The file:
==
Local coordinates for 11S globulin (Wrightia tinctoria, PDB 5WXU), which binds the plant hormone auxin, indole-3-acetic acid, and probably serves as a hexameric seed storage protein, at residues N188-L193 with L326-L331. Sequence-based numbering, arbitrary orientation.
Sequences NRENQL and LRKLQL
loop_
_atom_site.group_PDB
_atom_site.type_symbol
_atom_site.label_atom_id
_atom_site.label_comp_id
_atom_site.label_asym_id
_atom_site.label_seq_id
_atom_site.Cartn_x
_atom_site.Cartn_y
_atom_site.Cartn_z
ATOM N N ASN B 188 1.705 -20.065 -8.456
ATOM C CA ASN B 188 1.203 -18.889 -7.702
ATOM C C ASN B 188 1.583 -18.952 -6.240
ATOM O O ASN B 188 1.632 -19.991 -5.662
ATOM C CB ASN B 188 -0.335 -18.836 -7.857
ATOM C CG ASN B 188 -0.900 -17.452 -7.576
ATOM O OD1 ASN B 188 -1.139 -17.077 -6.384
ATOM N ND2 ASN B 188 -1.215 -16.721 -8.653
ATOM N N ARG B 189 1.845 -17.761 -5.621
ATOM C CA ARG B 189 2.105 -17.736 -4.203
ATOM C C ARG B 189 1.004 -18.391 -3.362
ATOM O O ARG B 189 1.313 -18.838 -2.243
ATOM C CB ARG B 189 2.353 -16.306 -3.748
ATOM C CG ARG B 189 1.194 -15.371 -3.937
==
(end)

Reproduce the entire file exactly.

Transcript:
Local coordinates for 11S globulin (Wrightia tinctoria, PDB 5WXU), which binds the plant hormone auxin, indole-3-acetic acid, and probably serves as a hexameric seed storage protein, at residues N188-L193 with L326-L331. Sequence-based numbering, arbitrary orientation.
Sequences NRENQL and LRKLQL
loop_
_atom_site.group_PDB
_atom_site.type_symbol
_atom_site.label_atom_id
_atom_site.label_comp_id
_atom_site.label_asym_id
_atom_site.label_seq_id
_atom_site.Cartn_x
_atom_site.Cartn_y
_atom_site.Cartn_z
ATOM N N ASN B 188 1.705 -20.065 -8.456
ATOM C CA ASN B 188 1.203 -18.889 -7.702
ATOM C C ASN B 188 1.583 -18.952 -6.240
ATOM O O ASN B 188 1.632 -19.991 -5.662
ATOM C CB ASN B 188 -0.335 -18.836 -7.857
ATOM C CG ASN B 188 -0.900 -17.452 -7.576
ATOM O OD1 ASN B 188 -1.139 -17.077 -6.384
ATOM N ND2 ASN B 188 -1.215 -16.721 -8.653
ATOM N N ARG B 189 1.845 -17.761 -5.621
ATOM C CA ARG B 189 2.105 -17.736 -4.203
ATOM C C ARG B 189 1.004 -18.391 -3.362
ATOM O O ARG B 189 1.313 -18.838 -2.243
ATOM C CB ARG B 189 2.353 -16.306 -3.748
ATOM C CG ARG B 189 1.194 -15.371 -3.937